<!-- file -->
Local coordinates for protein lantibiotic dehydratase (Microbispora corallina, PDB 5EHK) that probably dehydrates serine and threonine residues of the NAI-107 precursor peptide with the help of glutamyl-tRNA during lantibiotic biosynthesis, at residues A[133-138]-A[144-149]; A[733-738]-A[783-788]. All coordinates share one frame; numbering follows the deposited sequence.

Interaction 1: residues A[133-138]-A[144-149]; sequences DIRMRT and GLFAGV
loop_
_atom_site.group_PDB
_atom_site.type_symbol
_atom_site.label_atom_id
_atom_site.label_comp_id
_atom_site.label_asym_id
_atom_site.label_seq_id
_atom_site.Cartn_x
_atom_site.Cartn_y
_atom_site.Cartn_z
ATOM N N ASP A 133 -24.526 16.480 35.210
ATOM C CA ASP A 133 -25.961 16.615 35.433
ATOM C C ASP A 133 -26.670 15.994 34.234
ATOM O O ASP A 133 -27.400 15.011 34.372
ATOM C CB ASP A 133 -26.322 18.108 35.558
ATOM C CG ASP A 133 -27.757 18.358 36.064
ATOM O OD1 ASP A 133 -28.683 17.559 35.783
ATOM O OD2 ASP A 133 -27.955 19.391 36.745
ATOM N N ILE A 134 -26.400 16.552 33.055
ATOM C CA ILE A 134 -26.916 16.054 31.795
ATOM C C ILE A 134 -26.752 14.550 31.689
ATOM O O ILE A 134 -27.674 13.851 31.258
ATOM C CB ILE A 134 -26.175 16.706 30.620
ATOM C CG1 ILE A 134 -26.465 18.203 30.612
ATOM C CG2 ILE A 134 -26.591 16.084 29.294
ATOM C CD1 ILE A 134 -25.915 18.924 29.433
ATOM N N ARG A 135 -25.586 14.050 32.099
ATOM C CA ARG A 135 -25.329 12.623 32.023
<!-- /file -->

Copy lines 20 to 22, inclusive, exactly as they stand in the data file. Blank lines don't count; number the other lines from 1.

ATOM O OD2 ASP A 133 -27.955 19.391 36.745
ATOM N N ILE A 134 -26.400 16.552 33.055
ATOM C CA ILE A 134 -26.916 16.054 31.795